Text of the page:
Dear Redwoods Guests and Yosemite Travelers,
We consider you part of our The Redwoods family and your safety remains our highest priority. We are in the business of serving guests and in the midst of this coronavirus outbreak it is important that we give you flexibility when planning your stay in Yosemite National Park with us. It is equally important that we give you as much information as possible about the our procedures in order to maintain a sanitary environment when you #cabinlife with us and to minimize risk of disease exposure.
So today, I want to personally reach out and share the important steps we are taking for you, our guests, at The Redwoods In Yosemite. Our new guidelines are focused on increased sanitation, hygiene, social distancing, employee and guest safety, and are in full accordance with the California Department of Public Health and the Centers for Disease Control and Prevention (CDC) published industry standards and requirements.
Your Travel Plans at The Redwoods
We continue our commitment to provide all Redwoods guests with flexible booking options. Given these unique circumstances we are making additional adjustments to our individual booking policies:
- New and Existing Reservations. All reservations affected by the international travel restrictions scheduled for arrival can be changed or cancelled at no charge. Reservations scheduled to arrive on June 11, 2020 or after are subject to our company rental policy.
- Flexible Cancellations. We offer to our guests a 48 hour period after booking, in which time each guest can cancel their reservation without fees or penalty.
If you need to adjust any reservations please contact the The Redwoods Reservations team at 888-225-6666. If you need to adjust reservations made through another travel site (ex. Airbnb, VRBO/Homeaway, Booking.com, Expedia, etc.) please contact them for assistance.
What to expect when entering Yosemite National Park?
- Yosemite National Park is OPEN with limitations.
- IMPORTANT: To all Redwoods Guests, we strongly recommend to print your Redwoods Cabin reservation confirmation (or save/screenshot to your mobile devices), to print your Access Letter (or save/screenshot to your mobile device) found in your Booking Confirmation Emails coming from The Redwoods, and be able to show both documents at the entrance kiosks in order to be allowed entry inside Yosemite National Park!!! You will also need to have a valid ID and a credit/debit card to pay the park entrance fee at the gate! (No check, cash or mobile payments are accepted at the park entrance kiosks)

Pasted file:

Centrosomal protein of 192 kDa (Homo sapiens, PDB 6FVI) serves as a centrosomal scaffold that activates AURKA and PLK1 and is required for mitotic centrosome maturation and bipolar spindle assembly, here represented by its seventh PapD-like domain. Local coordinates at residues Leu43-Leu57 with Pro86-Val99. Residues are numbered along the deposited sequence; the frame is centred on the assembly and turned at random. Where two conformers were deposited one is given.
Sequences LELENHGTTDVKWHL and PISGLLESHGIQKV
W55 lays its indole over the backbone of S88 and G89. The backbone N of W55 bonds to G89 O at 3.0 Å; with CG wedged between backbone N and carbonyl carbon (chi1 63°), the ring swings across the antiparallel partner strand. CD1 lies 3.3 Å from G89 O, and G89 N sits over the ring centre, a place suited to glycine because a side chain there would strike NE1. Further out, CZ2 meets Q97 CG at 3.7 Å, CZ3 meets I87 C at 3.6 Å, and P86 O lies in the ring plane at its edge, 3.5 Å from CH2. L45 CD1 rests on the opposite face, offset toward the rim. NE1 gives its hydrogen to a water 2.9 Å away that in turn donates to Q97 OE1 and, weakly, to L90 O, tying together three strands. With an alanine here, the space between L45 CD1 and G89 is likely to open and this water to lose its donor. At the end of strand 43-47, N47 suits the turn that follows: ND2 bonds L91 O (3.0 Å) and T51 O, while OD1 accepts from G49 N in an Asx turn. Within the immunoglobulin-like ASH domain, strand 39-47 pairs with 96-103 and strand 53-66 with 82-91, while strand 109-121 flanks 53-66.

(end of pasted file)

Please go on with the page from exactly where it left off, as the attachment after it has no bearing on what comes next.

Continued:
- Anyone with reservations for lodging INSIDE Yosemite National Park, including vacation rentals, will NOT need the Day Use Pass reservation from recreation.gov!
- If you do not have a park lodging reservation, a regular, 7-Day pass for Yosemite will have to be purchased on recreation.gov. No passes will be able to be purchased at the entrance stations or visitor centers! If you have an Annual or Senior Pass you will still have to reserve your passes on recreation.gov .
- Yosemite Valley Shuttle will not be operating this year. YARTS (Yosemite Area Regional Transportation System) will be running with new schedule. Guests riding on YARTS or on a bus tour do not need individual online Yosemite Day Use passes.
- Mariposa Grove shuttle will not be operating. The Grove will be open to walk-in (or bicycle) traffic only (2 mile walk from the parking area). Visitors with ADA placards will be allowed to drive into the Grove’s entrance parking area.
- Tioga Pass is on schedule to open mid-June. (weather dependent)
- Popular iconic sites like Tunnel View may have vehicle/people limitations and other precautions such as one way signs.
- Wawona Hotel and Golf Course are closed until 2021.
- To read the latest Yosemite National Park press release and frequently asked questions about park concessions please visit nps.gove/yose
Guest and Employee Safety at The Redwoods
The Redwoods In Yosemite is implementing all, applicable to our business, measures and guidelines as prescribed by the State of California Governor’s Office, Mariposa County Public Health officials, the CDC, and other state, federal and local authorities. All of our employees are continuously trained to adhere to our evolving Covid-19 risk minimization policies.
- Our housekeeping staff have increased the frequency and the quality of cleaning in our public areas (including, but not limited to lobbies, door handles, public bathrooms, light switches, remote controllers, etc.).
- We have increased the deployment of one-time use gloves and antibacterial hand sanitizers or disinfectant wipes company wide.
- Our staff undergoes a health check prior reporting for duty. Each team member is required to frequently wash hands. All team members must wear face covers.
- All employees are encouraged to stay home when reporting Covid-19 symptoms.
- Employees are encouraged to keep a physical distance of at least six feet from one another and from guests.
- We highly recommend all of our guests and staff to replace face-to-face meetings with telephone calls, messages, and email.
- Our gift shop will be closed. Coffee and popcorn will not be available.
- Verbal instructions upon check-in will be replaced with a pamphlet to shorten check-in procedures and minimize guest contact.